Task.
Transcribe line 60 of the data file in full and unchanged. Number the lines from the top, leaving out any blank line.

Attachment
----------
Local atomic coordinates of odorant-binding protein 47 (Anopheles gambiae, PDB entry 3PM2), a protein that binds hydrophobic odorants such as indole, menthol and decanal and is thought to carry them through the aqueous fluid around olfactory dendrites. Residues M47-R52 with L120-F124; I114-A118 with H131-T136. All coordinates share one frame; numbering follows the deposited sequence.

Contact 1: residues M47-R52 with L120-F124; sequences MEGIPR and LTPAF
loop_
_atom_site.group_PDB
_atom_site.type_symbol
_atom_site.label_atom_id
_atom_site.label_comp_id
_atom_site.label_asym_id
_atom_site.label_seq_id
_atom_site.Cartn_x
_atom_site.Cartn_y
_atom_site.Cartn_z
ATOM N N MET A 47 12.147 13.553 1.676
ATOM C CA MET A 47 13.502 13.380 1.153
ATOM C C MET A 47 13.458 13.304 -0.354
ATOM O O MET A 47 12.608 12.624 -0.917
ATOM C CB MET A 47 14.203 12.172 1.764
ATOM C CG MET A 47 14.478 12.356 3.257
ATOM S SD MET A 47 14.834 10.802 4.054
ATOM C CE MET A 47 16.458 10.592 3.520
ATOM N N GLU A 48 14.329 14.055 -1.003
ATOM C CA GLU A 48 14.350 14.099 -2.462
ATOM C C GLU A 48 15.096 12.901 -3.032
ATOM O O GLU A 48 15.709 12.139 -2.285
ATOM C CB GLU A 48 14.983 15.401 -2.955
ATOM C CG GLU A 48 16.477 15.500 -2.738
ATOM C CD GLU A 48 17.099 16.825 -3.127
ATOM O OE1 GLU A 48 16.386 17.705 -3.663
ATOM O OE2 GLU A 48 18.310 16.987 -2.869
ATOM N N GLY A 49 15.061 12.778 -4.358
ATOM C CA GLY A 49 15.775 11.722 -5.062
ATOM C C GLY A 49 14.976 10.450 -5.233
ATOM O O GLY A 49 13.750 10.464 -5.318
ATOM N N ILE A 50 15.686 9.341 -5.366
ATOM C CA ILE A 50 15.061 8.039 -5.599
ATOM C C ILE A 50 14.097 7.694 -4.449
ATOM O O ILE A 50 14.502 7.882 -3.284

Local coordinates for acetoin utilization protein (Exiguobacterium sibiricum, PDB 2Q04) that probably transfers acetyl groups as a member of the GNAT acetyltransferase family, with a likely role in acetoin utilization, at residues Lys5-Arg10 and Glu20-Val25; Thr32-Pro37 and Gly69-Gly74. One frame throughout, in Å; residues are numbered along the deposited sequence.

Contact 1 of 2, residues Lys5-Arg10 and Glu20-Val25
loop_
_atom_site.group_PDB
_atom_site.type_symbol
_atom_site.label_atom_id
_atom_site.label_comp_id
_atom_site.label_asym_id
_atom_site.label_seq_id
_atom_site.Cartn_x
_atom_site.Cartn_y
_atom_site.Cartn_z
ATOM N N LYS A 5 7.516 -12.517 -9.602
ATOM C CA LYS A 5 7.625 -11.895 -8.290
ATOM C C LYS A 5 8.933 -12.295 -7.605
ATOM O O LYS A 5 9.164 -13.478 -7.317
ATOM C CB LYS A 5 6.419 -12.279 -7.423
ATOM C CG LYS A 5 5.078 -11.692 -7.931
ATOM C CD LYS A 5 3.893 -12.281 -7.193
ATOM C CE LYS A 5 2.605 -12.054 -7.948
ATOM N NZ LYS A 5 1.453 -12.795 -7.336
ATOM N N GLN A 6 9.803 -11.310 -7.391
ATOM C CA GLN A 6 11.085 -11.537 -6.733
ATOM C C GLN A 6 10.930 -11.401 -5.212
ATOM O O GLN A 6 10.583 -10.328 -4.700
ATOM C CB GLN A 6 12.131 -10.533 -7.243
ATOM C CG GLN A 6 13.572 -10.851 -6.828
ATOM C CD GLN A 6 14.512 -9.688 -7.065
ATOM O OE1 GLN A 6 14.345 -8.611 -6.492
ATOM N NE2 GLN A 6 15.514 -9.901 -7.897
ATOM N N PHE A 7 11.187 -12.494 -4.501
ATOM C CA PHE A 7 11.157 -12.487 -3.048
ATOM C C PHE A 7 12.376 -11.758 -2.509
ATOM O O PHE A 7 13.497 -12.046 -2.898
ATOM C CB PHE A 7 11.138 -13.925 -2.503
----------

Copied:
ATOM C CA GLN A 6 11.085 -11.537 -6.733